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Reality Checks for Leaders

I recently met with a senior executive of a large organization – to explore a coaching relationship. After meeting at the reception desk, she led me through a maze of turns, doors, and up stairways to reach her office, deep in the bowels of the company. There, she painted a picture of an organization steeped in its own thinking, mired in an organizational swamp. And she was as caught in the thick marsh as anyone. I realized then the symbolism of the maze-like journey to her office: How can she develop or maintain an objective, clear-headed, vision while operating so deeply embedded in the organism?
That experience led to these questions:

• How does a leader avoid the trap of parochialism – the disease of limited vision that comes from spending too much time in the same place, with the same people and the same issues day after day?
• What do you do to stimulate and refresh your vision – not only for your business, but for your life in general?
• How do you test that vision against reality?
• How do you validate it for freshness and honesty?
• Where is the mirror in which you find the right questions and the honest answers?

When I was president of the local Pepsi-Cola franchise, I would take a week every year to get out of my suit, don a uniform and ride the delivery and service trucks. I learned so much of what was actually occurring in the business from the front line people. Daily walks to watch the bottling line and chats with mechanics or forklift operators helped me avoid corporate office tunnel vision.

Even these strategies, though, kept my nose in the same business! What steps do you take to ensure that your lens is not too narrow, that you keep a perspective on what you do and where that fits in the pattern of the world? Here are some possibilities:

• Volunteer to engage in something unique, worthwhile and risky for you. My regular participation in an intensive rehabilitation group at Groveland prison has often yielded me tremendous insight into what is truly of value in life. Over the years I’ve had about thirty executives accompany me for the experience.
• Spend time reading biographies of famous leaders. Try David McCullough’s best sellers “Truman” or “John Adams”.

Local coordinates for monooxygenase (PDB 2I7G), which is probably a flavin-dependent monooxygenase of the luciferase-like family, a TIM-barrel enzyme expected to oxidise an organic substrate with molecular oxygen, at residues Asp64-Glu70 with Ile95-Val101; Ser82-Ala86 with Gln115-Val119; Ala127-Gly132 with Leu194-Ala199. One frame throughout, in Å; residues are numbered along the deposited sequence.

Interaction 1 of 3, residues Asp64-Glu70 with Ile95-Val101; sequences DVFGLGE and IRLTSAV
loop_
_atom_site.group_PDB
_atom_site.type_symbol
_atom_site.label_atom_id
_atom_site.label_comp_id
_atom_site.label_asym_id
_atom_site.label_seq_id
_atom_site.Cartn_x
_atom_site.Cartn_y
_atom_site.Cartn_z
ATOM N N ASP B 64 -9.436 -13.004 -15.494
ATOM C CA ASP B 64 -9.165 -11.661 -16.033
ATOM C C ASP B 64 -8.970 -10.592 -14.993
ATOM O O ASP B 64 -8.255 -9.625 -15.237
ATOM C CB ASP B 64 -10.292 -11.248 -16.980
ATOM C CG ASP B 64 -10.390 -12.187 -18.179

• Listen to radio talk show hosts whose opinions are very different from your own. Practice stretching your mind and managing your judgmental reactivity.
• Spend time in cultures that are different from your own. My time in some of the poorest sections of the state of Chiappas, Mexico, and a week in a remote village on the north coast of Haiti are unforgettable for their impact on my views of life.
• Meet regularly with others who are dedicated to living life to the fullest. A group of men I joined five years ago serves this purpose for me. We act as objective mirrors and sounding boards for each other.
• Meet with others whose lives display a quiet courage. I have lunch a few times a year with a dear woman who has cerebral palsy and has managed to maintain an inspirational spirit of acceptance and gratitude for a life that would have most of us cursing God.
• Have your spouse or significant other critique a letter or plan you’re considering. Better yet, I’ll ask my adult children to critique articles like this to insure that I’m not just blowing smoke!
• Consult with a coach or professional therapist to help you monitor your responses to situations. I meet about once a month with a psychiatric practitioner (therapist) and another consultant who help me navigate through situations I’m encountering with clients – partly about strategies to work most effectively with clients, and partly about managing myself in those sensitive situations!

Experiences like these can break us out of the narrow confines of “normal” life, and help us to view that life in a broader perspective. I’ve often come away with a fresh view of myself, my business or a client situation. Helpful metaphors and analogies emerge that yield elegant solutions for the thorniest of situations. Some of my most pivotal life decisions have come on the heels of such experiences.

These reality checks, then, help us to reclaim what is genuinely important in life, and to see with a fresh set of eyes.

What are your reality checks? How do you avoid the myopia of “same old, same old”, how do you hit the “Refresh” button? What helps you to avoid tunnel vision, to generate creativity, and to check your place on the path? What has helped you achieve these ends in the past?

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